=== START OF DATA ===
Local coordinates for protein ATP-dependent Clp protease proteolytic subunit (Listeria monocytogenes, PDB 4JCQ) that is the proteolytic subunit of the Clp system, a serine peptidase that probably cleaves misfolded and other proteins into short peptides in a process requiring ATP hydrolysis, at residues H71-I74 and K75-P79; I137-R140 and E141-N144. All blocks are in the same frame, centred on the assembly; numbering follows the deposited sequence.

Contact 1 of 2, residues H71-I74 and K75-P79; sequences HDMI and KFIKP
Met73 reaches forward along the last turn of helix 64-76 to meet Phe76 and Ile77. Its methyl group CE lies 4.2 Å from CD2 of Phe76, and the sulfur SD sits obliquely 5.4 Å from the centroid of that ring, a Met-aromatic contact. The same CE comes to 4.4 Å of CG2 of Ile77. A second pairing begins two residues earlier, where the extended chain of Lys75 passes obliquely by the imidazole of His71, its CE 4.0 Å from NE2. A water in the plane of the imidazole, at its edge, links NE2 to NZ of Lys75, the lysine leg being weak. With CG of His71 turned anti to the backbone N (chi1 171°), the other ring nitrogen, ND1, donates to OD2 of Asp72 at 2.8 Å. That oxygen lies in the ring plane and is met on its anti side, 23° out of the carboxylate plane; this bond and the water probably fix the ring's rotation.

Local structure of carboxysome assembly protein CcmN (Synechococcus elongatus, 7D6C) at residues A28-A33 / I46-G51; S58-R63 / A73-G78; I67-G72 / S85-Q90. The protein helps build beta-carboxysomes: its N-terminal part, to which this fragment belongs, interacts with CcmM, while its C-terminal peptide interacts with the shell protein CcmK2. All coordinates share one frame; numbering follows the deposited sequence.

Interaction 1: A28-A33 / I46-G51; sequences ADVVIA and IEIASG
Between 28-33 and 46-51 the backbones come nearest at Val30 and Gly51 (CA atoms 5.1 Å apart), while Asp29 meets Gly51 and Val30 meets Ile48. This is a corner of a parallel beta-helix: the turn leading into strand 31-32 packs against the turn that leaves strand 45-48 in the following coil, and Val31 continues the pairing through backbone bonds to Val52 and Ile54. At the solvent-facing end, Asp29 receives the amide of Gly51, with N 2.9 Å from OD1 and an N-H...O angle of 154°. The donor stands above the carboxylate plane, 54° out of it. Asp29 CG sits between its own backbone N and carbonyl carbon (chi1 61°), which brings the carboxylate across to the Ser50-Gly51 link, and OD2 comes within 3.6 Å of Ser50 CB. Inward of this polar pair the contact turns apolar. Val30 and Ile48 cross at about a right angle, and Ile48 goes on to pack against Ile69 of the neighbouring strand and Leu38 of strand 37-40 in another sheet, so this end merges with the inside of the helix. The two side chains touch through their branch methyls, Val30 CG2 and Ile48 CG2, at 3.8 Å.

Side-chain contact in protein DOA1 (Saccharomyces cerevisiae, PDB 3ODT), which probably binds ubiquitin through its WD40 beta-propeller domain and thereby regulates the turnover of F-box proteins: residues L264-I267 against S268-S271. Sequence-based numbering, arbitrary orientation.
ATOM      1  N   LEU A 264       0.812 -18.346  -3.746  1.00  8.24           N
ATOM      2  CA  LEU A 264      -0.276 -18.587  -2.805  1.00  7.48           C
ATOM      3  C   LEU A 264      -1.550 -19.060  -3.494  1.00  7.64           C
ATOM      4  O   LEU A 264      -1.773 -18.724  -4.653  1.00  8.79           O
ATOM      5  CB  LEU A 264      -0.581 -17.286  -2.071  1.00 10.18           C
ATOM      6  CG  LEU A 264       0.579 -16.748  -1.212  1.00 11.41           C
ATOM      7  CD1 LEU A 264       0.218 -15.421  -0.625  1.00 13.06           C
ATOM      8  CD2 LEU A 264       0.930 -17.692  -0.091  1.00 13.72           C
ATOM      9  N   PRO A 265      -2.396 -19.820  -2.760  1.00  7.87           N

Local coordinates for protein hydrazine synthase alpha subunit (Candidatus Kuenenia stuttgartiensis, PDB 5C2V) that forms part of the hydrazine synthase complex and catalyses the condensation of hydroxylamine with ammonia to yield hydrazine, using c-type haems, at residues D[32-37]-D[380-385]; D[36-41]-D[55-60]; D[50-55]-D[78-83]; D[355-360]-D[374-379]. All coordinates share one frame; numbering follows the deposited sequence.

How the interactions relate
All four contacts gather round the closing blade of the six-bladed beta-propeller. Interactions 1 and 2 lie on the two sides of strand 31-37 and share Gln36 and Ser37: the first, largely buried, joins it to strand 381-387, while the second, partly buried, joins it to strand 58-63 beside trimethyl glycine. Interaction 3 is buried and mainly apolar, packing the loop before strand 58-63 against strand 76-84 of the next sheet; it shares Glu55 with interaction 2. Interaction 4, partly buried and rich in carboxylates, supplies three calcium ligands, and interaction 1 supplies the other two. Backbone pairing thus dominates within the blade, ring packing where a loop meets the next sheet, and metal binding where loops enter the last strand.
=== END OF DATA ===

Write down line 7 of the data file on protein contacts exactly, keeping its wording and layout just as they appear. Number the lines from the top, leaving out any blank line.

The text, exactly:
Side-chain contact in protein DOA1 (Saccharomyces cerevisiae, PDB 3ODT), which probably binds ubiquitin through its WD40 beta-propeller domain and thereby regulates the turnover of F-box proteins: residues L264-I267 against S268-S271. Sequence-based numbering, arbitrary orientation.